Mabel Ledwaba’s passion for beauty started when she was a teenager which led her to open a beauty salon in her bedroom.
She ran her salon after school and she also desired to learn as much as she can about the beauty industry from her surroundings.
Just like everything in life, Mabel faced some challenges when she was running her bedroom salon.
“I was younger back then and still at school and one of the challenges that I faced was lack of resources to be able to carry out the work that I needed to do at the time. I would say lack of vast knowledge about beauty products and still being in school were other challenges that I faced,” Mabel said.
As a person who started running her business from home, Mabel shared valuable advice for those who are at this stage and running beauty salons at home.
“It is important for them to trust the process and work within their limits and gradually grow from there. Most importantly, they must never miss an opportunity to learn more about the industry as knowledge certainly will help them navigate and help run their home salons that may even grow out of their homes one day,” she advised.
When she decided to become a businesswoman
Mabel decided become a businesswoman and launch her own beauty brand, Havillah Beauty, after seeing a gap in the industry as far as beauty products are concerned.
“Havillah Beauty’s core target market is black women across South Africa. Our range offers a wide variety of makeup and skin products for both men and women that also cater for skin problems such as acne and pigmentation also known as ‘chubabas’ in South African lingo. In our makeup range we have high definition concealers and foundation with great features including 24-hour coverage, SPF 30 and waterproof. In 2018 we started manufacturing artificial dreadlocks weaved from synthetic hair pieces – they are beautifully handwoven and look like real hair,” she said.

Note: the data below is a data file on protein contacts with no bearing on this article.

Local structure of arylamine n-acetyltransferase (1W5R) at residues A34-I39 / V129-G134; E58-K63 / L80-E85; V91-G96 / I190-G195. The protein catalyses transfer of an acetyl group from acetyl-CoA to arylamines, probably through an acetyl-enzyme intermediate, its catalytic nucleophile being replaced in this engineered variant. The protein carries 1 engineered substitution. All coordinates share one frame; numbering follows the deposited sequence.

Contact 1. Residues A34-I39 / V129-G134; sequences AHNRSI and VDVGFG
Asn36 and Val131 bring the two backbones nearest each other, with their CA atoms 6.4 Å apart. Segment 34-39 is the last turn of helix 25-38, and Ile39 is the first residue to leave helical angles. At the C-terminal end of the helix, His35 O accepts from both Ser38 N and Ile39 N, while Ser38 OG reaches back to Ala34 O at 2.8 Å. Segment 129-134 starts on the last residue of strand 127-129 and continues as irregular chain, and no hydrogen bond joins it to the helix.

Mabel believes that providing products that solve people’s skincare problems and provide real solutions is what makes the Havillah Beauty range different from the rest.
She also said that the beauty industry is very competitive and after being in the industry for 11 years now, she says the one challenge they continuously face is lack of knowledge within the black community.
“There are still some misconceptions around beauty products being confused as skin bleaching products. As such we have had to be on the ground all the time to train and educate our clients,” Mabel revealed.
Being smart & innovative during a pandemic
Mabel revealed that they avoided being hit hard by the pandemic by being innovative.
“The pandemic did not affect us at all, in fact we saw a gap and took advantage of it .When the first lockdown hit we knew that people are stuck at home and glued to their phones. Ladies needed to shop so we started a campaign called “quarantine glow”. We sold skincare on high discounts and promised delivery when restrictions were lifted. So thank God we fell under essential commodities, so we were able to trade. Then we accelerated our strategy because we knew ladies can’t spend their monies in the shopping malls so we capitalised with online sales,” said Mabel.
She also shared some pearls of wisdom for those who aspire to grow their beauty business.
Live and breathe your brand.
“They need to be patient and be consistent in marketing their brand. Live and breathe your brand because you can have a good product but if you can’t sell it, it can still die in its infancy stage in the business growth cycle.”
Her products are not found in retail stores but through agents. Predominantly women independently sell Havillah Beauty products. They have over 3 000 Independent Business Owners across South Africa, Lesotho, Botswana and Zambia.